We have a large photo of my parents hanging prominently in our home, it was taken on their sixtieth wedding anniversary many years ago, in the photo they are pictured dressed in that era’s finest, holding hands, the way they always did throughout their marriage. The large framed picture is eerie yet a loving compliment, no matter where one goes in the entire room, both my mother and father’s eyes follow as if they are still watching over us. I suppose some would say I am in need of a rubber room but I am sure many would smile and understand when I admit I look at the picture every night without fail and quietly say, “ good night Mom, good night Dad, I love you”.
The memories of various Mothers’ Days and Fathers’ Days throughout the years are many, some during very happy times and since we were a family of nine, some that drew tears of sadness. I prefer to reflect on two of the happiest.
I had been working steadily for Wonder Bakeries earning the handsome sum of $1.10 an hour and being sort of thrifty, saved up a few dollars. Mom and Dad had been married since the middle 1920s and in all that time Mom had never owned a vacuum cleaner. There were veterans trying to eke out a living after the war doing vacuum cleaner home demonstrations in hope of making a sale, Mothers Day was one week away so I called and made an appointment. He arrived late just as I was heading out the door, Mom and Dad were sitting on the sofa anxiously awaiting the demonstration when I shocked them all by signing the contract before the demo even began and asked Mom to pick out the best vacuum she wanted, then I literally ran to catch a bus. Mom chose her very first vacuum cleaner; a surprised veteran made a sale and the smile beaming across Dad’s face said it all.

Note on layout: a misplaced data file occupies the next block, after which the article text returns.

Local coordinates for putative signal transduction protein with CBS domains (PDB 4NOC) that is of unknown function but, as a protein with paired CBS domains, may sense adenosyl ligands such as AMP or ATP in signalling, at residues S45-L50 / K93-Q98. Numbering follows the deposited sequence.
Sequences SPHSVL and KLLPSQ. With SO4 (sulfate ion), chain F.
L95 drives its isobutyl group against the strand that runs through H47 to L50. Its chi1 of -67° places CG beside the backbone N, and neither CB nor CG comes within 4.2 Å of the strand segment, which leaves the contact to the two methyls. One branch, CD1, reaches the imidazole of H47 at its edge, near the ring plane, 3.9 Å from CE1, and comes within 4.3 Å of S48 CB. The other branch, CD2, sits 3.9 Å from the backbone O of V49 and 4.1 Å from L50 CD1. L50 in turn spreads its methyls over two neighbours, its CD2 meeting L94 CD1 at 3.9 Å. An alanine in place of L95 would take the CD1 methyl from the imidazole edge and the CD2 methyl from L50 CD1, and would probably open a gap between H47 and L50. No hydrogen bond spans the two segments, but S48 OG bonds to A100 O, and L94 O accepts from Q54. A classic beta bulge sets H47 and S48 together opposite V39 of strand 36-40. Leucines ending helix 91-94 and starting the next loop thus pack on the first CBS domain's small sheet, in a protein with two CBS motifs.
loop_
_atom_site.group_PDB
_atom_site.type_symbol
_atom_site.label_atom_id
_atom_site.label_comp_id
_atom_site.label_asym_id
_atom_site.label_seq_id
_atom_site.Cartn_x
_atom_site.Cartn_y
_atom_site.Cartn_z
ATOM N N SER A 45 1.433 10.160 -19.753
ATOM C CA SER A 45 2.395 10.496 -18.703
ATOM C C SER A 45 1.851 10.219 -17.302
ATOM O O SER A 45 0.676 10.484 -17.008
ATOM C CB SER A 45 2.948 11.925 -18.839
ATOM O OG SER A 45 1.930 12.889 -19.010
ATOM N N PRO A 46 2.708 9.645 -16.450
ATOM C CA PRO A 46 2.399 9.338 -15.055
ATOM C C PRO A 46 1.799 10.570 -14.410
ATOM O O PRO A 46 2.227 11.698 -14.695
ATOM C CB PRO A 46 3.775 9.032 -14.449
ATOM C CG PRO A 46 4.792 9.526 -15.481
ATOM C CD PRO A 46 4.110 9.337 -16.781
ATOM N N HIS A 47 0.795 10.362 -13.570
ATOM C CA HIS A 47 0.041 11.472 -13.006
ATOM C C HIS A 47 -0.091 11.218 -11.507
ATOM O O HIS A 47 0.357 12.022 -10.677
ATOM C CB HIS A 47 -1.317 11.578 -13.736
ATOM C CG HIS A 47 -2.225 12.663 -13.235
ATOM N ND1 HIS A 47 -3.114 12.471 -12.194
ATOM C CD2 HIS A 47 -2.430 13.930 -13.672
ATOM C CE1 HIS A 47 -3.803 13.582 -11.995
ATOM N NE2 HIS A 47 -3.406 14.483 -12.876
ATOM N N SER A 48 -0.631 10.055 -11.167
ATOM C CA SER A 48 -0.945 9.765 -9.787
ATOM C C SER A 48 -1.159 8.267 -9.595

Although Dad had sailed across the ocean, tested dangerous rides at the Port Stanley midway and painted a huge water tower all by himself, he had never flown in an airplane. On Fathers Day I prefaced by explaining to Dad if he did not want the gift I was about to present, I would understand. I had purchased flights for two from Windsor to Toronto, time to tour the big city and have dinner then fly home. Dad made a few excuses about his ears and hummed and hawed but finally said yes, this would be his only chance to ever fly.
The flight had everything, we flew through and above heavy billowing clouds then a clear sky circling Toronto. We asked the cabbie to just drive around to sightsee then we enjoyed a scrumptious dinner. On the way home it was dark when we landed back in Windsor and Dad marvelled as he viewed the sparkling city lights so far down below saying the experience was one of the highlights of his life.
Mom, Dad and six of my siblings are gone, I am the only one left to recall those special memories.
Good night Mom, good night Dad, I love you.
By: Russ Sanders